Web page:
How to identify a toxic relationship

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The author says choice is the most fundamental and crucial part of decision-making. Therefore no one can make you leave toxic relationship. You need to decide that for yourself. Picture: WWW.PEXELS.COM

Bula Fiji! Thank you for taking time out to read Bula Vakasaama, a column dedicated to enlightening readers about practical strategies to experience optimal mental health and mind wellness.

Today’s topic is about identifying toxic relationships and understand our thought patterns around remaining in or leaving a toxic relationship.

Human beings are complex creatures and needless to say, our relationships with each other, whether in our own home or in our professional space, or even within the community, can also have complex aspects.

We often have disagreements and try to resolve them through healthy, respectful conversations or at times through external intervention such as guidance from elders or a spiritual advisor. But every so often we all experience relationships where we feel trapped, suffocated, constantly disrespected, insulted, and feel like our voices have been stifled.

These are obvious signs of a toxic relationship.

Being in a toxic relationship brings about death. Death to peace, love, light, joy, laughter, and abundance. It slowly sucks life out of you until you start mirroring toxicity in your thoughts, words, and deeds.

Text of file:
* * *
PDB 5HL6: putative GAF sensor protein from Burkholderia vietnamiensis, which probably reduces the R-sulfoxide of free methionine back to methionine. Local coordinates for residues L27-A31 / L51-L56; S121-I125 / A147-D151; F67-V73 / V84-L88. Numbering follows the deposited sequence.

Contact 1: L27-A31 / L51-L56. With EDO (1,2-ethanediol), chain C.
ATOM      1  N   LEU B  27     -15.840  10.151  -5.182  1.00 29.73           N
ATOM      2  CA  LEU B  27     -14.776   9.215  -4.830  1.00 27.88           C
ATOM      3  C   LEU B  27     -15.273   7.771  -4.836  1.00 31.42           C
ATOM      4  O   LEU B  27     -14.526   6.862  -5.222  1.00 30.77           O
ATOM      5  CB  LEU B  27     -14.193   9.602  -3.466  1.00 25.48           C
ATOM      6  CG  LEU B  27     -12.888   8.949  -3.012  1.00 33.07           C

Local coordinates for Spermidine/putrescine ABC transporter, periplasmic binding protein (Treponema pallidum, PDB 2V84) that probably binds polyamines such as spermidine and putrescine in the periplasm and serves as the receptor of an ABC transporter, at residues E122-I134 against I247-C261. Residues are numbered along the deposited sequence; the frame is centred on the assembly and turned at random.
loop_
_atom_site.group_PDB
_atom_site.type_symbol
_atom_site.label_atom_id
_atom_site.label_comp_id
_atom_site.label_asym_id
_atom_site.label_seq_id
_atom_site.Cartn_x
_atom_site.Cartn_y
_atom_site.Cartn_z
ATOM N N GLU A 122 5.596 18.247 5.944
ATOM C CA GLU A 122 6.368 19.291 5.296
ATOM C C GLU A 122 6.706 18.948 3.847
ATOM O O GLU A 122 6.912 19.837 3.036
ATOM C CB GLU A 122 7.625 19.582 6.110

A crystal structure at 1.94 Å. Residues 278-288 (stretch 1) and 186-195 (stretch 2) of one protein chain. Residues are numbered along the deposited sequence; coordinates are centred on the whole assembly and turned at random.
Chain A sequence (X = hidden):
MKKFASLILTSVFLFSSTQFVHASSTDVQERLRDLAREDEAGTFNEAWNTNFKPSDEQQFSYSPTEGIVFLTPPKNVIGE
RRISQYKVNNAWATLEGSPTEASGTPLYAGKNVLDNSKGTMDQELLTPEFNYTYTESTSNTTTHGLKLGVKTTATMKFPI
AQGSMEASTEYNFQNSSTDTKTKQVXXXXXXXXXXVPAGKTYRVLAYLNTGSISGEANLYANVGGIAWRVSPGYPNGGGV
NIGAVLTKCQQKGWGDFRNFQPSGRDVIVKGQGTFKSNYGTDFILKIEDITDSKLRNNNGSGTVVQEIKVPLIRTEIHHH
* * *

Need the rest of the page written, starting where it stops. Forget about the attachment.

In some extreme cases, even literal death. Not all toxic relationships are physically violent. Emotional torture, insults, money-control, spying (hacking into social media accounts, or checking phone messages), and constant accusations are some of many signs of a toxic relationship.

Personal experience

In my personal experience of a decade long toxic marriage, I ignored all these toxic behaviours because a part of me convinced me of two things; one, that I deserved them because my own perception of my self-worth was low.

I was in the habit of taking blame and making excuses for his violence, somehow convinced that I was the one at fault. It’s not that I wasn’t educated and didn’t know what to do. Of course, I could have left.

I was just too blindly in love with him. I found comfort in his possessiveness – misconstruing it as love. His every push, shove, threat, every act of spying on my phone, ultimatums to choose him over my family, every apology that immediately followed those countless fights, convinced me that it was my fault.

I vowed to improve myself to please him – talk less, laugh less, stop complimenting others, start complimenting him, never discuss my family in his presence, always praise his decisions, always agree with his gambling and drinking habits, never criticise, never question.

Never, ever question. And the second reason I ignored all of these red flags of a toxic relationship was that I fooled myself into believing that I could change him if I tried harder.